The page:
En EspaŅol

Q. Who is Mr. Smarty Plants?

A: There are those who suspect Wildflower Center volunteers are the culpable and capable culprits. Yet, others think staff members play some, albeit small, role. You can torture us with your plant questions, but we will never reveal the Green Guru's secret identity.

Help us grow by giving to the Plant Database Fund or by becoming a member

Did you know you can access the Native Plant Information Network with your web-enabled smartphone?

Share

Ask Mr. Smarty Plants

Ask Mr. Smarty Plants is a free service provided by the staff and volunteers at the Lady Bird Johnson Wildflower Center.

Search Smarty Plants
    
 
See a list of all Smarty Plants questions
Can't find the answer in our existing FAQs, submit a question to Mr. Smarty Plants.
Need help with plant identification, visit the plant identification page.
 
rate this answer
Not Yet Rated

Sunday - September 02, 2012

From: Austin, TX
Region: Southwest
Topic: Plant Lists, Vines
Title: Vine recommendations for Central Texas homes
Answered by: Brigid & Larry Larson

QUESTION:

I have hardy plank siding and am looking for a Central Texas native vine that will grow over it. I am trying to keep it from growing under the planks.

ANSWER:

Wikipedia has a good article on vines and they discuss how vines attach themselves to whatever they climb.  We can use this as a basis of choosing between different possible vines,   Ones that climb by wrapping around protrusions or by twinned petioles [leaf stems] are likely OK while those that send roots into the wall or burrow under ‘bark” are not such a good choice.

We have eleven vines to choose from that are native to Central Texas.  You can review the set by going to the Central Texas recommended species  and narrowing the choices by choosing “vine” as the habit.    You can then look for clues in the plant record.  For instance, Campsis radicans (Trumpet creeper) climbs by means of aerial rootlets, which, like English Ivy, can damage wood, stone, and brick.   Even though it can be quite attractive, I suspect this should not be on your list.

To me, these three look the gentlest to your wall:
Clematis pitcheri (Purple clematis) – climbs to about 10 ft by twining petioles
Clematis texensis (Scarlet clematis) - similar
Lonicera sempervirens (Coral honeysuckle) – 3-20 feet by twining

If you can tolerate tendrils, then these also become possible choices
Ibervillea lindheimeri (Lindheimer's globeberry) – climbs to 6-10 feet by tendrils
Passiflora tenuiloba (Bird wing passionflower)
Passiflora incarnata (Purple passionflower)  to 25 feet
Parthenocissus quinquefolia (Virginia creeper) – to 40 feet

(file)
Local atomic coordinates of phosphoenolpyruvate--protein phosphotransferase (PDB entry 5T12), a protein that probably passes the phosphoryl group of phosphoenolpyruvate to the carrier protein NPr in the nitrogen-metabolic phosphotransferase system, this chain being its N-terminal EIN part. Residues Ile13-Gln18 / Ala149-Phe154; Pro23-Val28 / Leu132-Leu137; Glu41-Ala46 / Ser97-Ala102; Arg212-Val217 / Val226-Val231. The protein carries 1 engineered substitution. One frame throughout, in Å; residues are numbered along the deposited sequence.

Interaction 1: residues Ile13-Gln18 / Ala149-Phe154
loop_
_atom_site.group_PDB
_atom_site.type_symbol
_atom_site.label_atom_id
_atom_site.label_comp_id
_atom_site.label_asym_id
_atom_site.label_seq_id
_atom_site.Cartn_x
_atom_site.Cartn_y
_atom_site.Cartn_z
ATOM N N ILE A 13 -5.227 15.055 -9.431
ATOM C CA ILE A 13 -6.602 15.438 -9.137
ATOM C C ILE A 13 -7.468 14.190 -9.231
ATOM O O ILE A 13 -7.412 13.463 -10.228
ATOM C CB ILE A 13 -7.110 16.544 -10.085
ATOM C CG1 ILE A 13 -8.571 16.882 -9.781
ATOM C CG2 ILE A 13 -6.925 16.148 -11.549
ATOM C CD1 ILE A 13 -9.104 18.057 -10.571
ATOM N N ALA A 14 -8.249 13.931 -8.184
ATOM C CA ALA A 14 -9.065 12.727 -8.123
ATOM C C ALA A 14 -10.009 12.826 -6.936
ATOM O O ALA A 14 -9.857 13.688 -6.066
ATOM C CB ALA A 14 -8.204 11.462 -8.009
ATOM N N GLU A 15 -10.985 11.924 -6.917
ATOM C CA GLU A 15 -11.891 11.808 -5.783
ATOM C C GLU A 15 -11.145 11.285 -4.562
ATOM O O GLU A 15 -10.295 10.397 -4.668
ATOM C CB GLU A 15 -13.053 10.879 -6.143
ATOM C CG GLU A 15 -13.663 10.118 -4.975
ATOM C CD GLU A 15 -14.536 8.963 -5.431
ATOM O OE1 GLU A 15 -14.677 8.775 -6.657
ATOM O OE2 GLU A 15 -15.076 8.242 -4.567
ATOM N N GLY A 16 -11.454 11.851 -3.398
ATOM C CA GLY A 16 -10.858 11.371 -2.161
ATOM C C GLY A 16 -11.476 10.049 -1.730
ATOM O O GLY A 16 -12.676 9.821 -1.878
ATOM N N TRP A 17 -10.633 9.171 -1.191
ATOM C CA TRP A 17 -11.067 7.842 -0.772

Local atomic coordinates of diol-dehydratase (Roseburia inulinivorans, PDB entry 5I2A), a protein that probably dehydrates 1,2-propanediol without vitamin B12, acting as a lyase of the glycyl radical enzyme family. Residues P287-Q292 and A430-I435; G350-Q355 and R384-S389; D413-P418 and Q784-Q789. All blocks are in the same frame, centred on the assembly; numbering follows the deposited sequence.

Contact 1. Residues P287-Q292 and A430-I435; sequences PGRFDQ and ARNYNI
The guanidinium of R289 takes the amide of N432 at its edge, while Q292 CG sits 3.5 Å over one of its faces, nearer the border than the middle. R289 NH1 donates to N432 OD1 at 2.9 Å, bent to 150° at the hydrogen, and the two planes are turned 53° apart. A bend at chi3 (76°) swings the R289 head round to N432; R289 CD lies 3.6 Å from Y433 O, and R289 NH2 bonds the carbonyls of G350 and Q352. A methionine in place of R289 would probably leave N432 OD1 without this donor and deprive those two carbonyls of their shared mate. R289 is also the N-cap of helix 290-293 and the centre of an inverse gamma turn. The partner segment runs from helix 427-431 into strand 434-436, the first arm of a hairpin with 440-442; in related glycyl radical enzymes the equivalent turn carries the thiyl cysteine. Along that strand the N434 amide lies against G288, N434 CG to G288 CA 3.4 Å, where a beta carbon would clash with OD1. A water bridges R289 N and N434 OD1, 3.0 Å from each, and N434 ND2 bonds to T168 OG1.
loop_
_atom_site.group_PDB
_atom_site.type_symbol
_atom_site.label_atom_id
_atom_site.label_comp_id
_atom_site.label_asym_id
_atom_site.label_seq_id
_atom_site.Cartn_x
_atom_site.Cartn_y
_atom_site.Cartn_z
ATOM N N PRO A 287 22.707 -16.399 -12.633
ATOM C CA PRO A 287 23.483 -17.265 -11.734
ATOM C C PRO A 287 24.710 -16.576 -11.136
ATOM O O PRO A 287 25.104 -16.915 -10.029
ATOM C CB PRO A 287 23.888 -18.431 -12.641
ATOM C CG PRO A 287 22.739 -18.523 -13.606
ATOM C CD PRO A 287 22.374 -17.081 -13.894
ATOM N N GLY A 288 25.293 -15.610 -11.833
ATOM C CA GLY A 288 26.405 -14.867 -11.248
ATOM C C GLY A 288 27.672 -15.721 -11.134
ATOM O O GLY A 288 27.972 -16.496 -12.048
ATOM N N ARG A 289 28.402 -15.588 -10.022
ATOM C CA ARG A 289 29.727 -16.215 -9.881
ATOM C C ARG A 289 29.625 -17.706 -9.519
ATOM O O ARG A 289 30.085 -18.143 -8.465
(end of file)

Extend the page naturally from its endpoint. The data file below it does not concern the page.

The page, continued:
From the Image Gallery


Purple clematis
Clematis pitcheri

Coral honeysuckle
Lonicera sempervirens

Scarlet clematis
Clematis texensis

Balsam gourd
Ibervillea lindheimeri



Virginia creeper
Parthenocissus quinquefolia

More Plant Lists Questions

Need low-maintenance plants for courtyard in full sun in Rhode Island
June 01, 2007 - I live in West Warwick, Rhode Island. I am designing a courtyard which because of its shape and design receives full sun all day. I am looking for flowers and plants which thrive in the sun yet are ...
view the full question and answer

Lilies with with wide lush foliage in Georgia
July 01, 2012 - I love lilies of all kinds, but I particularly like lilies with wide lush foliage. An example would be Agapanthus foliage. What other lilies present that same attribute?
view the full question and answer

Tree for South Dakota
April 24, 2012 - Sir, I am looking for suggestions on a backyard tree, nice shade tree 60-80' height to complement a split foyer house and a flowering crab that is currently there. Low maintenance, with no seeds or c...
view the full question and answer

Native plant lists for eastern Washington and trace element absorption by plants
November 06, 2007 - I'm a graduate student at Washington State University in Pullman. I'm currently working out a method (in my head) of utilizing neutron activation analysis of prehistoric animal bone to figure out h...
view the full question and answer

Low maintenance, shade tolerant groundcover for Pacific Northwest
August 09, 2012 - What's a good low maintenance, shade tolerant ground cover for the Pacific Northwest? It needs to have good erosion control, too.
view the full question and answer

Smarty Plants's Facebook profile Support the Wildflower Center by Donating Online or Becoming a Member today.

Mr. Smarty Plants wants you to be his Facebook friend. Click the Facebook icon to add yourself to Mr. Smarty Plants list of friends.
E-NEWSLETTER | BECOME A MEMBER | DONATE NOW | MEDIA | SITEMAP | STAFF
© 2015 Lady Bird Johnson Wildflower Center